4) Asymptotically linear solution: type (AL) can be continued to ¥ and satisfies for all large n and

5) Asymptotically super-linear solution: type (AS) can be continued to ¥ and satisfies for all large n and

6) Singular solution of second kind: type has the finite escape time; that is, there exists a such that

3. Main Results for the Super-Homogeneous Equations

Before we list our main results for the case. Throughout this section we assume that

Theorem 2. Equation (8) has no solution of type.

Theorem 3. Equation (8) has a solution of type (D) if and only if

(9)

Theorem 4. Equation (8) has a solution of type (AC) if and only if

(10)

Theorem 5. Equation (8) has a solution of type (AL) if and only if

(11)

Theorem 6. Equation (8) has a solution of type (AS) if (11) holds.

Theorem 7. Equation (8) does not have solutions of type (AS) if there are constants and satisfying

(12)

and

(13)

Remark 1. The set of all pairs satisfying inequalities (13) is not empty. In fact, the pair

belongs to it.

Theorem 8. Equation (8) has a solutions of type.

Remark 2. Theorem 7 has the same conclusion that these are not solutions of type (AS). However, Theorem 7 is still valid for the case that p is nonnegative. For example, it is formed by this extended version of Theorem 7 that the equation

does not have solutions of type (AS).

Example 1 Let, consider the Equation (8) with

(14)

For this equation, we have the following results:

1) Equation (14) has a solution of type (D) if and only if (Theorem 3).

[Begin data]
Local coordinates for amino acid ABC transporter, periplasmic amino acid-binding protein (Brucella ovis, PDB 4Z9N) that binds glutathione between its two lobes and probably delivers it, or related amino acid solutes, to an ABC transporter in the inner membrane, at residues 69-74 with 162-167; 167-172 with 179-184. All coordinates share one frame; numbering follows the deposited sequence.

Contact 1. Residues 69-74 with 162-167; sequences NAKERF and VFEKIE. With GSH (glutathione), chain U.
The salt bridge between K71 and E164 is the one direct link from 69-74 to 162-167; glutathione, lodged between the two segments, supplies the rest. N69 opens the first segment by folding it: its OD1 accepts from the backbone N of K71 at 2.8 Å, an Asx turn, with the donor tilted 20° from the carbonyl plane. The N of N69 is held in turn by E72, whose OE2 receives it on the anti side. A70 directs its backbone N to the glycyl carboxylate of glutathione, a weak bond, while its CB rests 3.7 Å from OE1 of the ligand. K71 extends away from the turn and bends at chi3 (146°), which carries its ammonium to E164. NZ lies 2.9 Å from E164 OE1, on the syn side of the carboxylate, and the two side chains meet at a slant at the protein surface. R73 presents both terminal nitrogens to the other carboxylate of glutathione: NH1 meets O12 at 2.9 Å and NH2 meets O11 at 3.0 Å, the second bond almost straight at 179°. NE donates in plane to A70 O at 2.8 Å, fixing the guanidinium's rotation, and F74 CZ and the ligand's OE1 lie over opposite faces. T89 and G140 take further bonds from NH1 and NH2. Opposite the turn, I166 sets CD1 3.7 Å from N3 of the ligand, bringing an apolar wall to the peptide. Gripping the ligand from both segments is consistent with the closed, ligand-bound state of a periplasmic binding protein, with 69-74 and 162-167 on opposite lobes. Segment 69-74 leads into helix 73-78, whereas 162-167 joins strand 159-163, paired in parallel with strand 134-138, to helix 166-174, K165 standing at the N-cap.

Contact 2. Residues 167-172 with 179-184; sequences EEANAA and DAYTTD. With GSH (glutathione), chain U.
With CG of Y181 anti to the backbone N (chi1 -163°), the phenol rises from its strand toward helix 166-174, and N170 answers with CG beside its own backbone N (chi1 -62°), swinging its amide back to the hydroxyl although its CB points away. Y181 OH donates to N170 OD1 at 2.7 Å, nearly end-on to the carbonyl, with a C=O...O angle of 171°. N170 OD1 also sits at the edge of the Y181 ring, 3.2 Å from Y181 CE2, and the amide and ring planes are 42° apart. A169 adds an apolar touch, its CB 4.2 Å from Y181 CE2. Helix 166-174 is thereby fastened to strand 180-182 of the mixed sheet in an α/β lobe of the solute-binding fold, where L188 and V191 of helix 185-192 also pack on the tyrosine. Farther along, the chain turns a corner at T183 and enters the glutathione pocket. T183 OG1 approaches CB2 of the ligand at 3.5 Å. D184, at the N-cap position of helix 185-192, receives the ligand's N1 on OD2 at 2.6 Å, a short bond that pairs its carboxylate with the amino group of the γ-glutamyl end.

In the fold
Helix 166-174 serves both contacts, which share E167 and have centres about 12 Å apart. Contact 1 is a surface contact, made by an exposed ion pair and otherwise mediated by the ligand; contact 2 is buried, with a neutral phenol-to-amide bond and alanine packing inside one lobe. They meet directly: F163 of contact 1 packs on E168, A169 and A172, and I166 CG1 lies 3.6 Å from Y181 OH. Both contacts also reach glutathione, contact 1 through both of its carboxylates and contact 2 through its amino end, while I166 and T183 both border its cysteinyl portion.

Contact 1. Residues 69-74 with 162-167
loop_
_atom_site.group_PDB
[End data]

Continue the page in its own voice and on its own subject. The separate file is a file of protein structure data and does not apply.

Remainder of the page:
2) Equation (14) has a solution of type (AC) if and only if (Theorem 4).

3) Equation (14) has a solution of type (AL) if and only if (Theorem 5).

4) Equation (14) has a solution of type (AS) if and only if (Theorem 6).

4. Main Results for the Sub-Homogeneous Equation

Below we list our main results for the case. Throughout this section we assume that.

Theorem 9. Equation (8) has a solutions of type.

Theorem 10. Equation (8) has a solution of type (D) if

(15)

Theorem 11. Equation (8) does not have solutions of type (D) if

(16)

Theorem 12. Equation (8) does not have solutions of type (D) if there are constants and satisfying

(17)

and

(18)

Remark 3. The set of all pairs satisfying inequalities (18) is not empty. In fact, the pair

belongs to it.

Theorem 13. Equation (8) has a solution of type (AC) if and only if (15) holds.

Theorem 14. Equation (8) has a solution of type (AL) if and only if

Theorem 15. Equation (8) has a solution of type (AS) if and only if

(19)

Theorem 16. Equation (8) has no solutions of type.

Example 2. Let and consider the Equation (14) again.

We have the following results:

1) Equation (14) has a solution of type (D) if and only if (Theorem 10 and 11).

2) Equation (14) has a solution of type (AC) if and only if (Theorem 14).

3) Equation (14) has a solution of type (AL) if and only if (Theorem 15).

4) Equation (14) has a solution of type (AS) if and only if (Theorem 16).

5. Auxillary Lemma

In this section, we collect axillary lemmas, which are mainly concerned with local solution of Equation (8). A comparison lemma of the following type is useful, and will be used in many places.

Lemma 2. Suppose that are such that for. Let and be solutions of the equations

respectively. If and, then and for a < n ≤ b.

Proof. We have

(20)

(21)

By the hypotheses we have in some right neighborhood of a. If for some point in a < n ≤ b, we can find a c such that a < c ≤ b satisfying for a < n < c and. But, this yields a contradiction, because

Hence we see that for. Returning to (20), we find that for. The proof is complete.

The uniqueness of local solutions with non-zero initial data can be easily proved. That is, for given, and, Equation (8) has a unique local solution satisfying, provided that. The uniqueness of the trivial solution can be concluded for the case.

Lemma 3. Let α ≤ β and. If is a local solution of Equation (1) satisfying then for.

Proof. Assume the contrary. We may suppose that for. Then, we can find such that satisfying and for. Summing (8), we obtain